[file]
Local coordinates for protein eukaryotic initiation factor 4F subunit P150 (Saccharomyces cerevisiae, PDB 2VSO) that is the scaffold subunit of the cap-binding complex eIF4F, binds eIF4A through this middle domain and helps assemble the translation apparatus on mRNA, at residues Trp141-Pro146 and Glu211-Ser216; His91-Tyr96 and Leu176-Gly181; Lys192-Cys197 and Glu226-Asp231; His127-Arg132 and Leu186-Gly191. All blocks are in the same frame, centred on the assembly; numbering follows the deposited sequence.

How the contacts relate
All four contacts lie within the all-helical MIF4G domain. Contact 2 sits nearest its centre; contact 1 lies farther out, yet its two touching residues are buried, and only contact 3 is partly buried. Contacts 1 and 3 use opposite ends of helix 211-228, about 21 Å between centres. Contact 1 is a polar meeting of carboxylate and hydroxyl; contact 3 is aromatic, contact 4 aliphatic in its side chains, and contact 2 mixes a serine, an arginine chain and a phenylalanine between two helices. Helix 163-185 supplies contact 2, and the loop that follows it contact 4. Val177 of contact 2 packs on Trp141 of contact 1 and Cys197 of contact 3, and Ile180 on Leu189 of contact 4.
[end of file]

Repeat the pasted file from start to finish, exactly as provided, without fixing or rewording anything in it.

Local coordinates for protein eukaryotic initiation factor 4F subunit P150 (Saccharomyces cerevisiae, PDB 2VSO) that is the scaffold subunit of the cap-binding complex eIF4F, binds eIF4A through this middle domain and helps assemble the translation apparatus on mRNA, at residues Trp141-Pro146 and Glu211-Ser216; His91-Tyr96 and Leu176-Gly181; Lys192-Cys197 and Glu226-Asp231; His127-Arg132 and Leu186-Gly191. All blocks are in the same frame, centred on the assembly; numbering follows the deposited sequence.

How the contacts relate
All four contacts lie within the all-helical MIF4G domain. Contact 2 sits nearest its centre; contact 1 lies farther out, yet its two touching residues are buried, and only contact 3 is partly buried. Contacts 1 and 3 use opposite ends of helix 211-228, about 21 Å between centres. Contact 1 is a polar meeting of carboxylate and hydroxyl; contact 3 is aromatic, contact 4 aliphatic in its side chains, and contact 2 mixes a serine, an arginine chain and a phenylalanine between two helices. Helix 163-185 supplies contact 2, and the loop that follows it contact 4. Val177 of contact 2 packs on Trp141 of contact 1 and Cys197 of contact 3, and Ile180 on Leu189 of contact 4.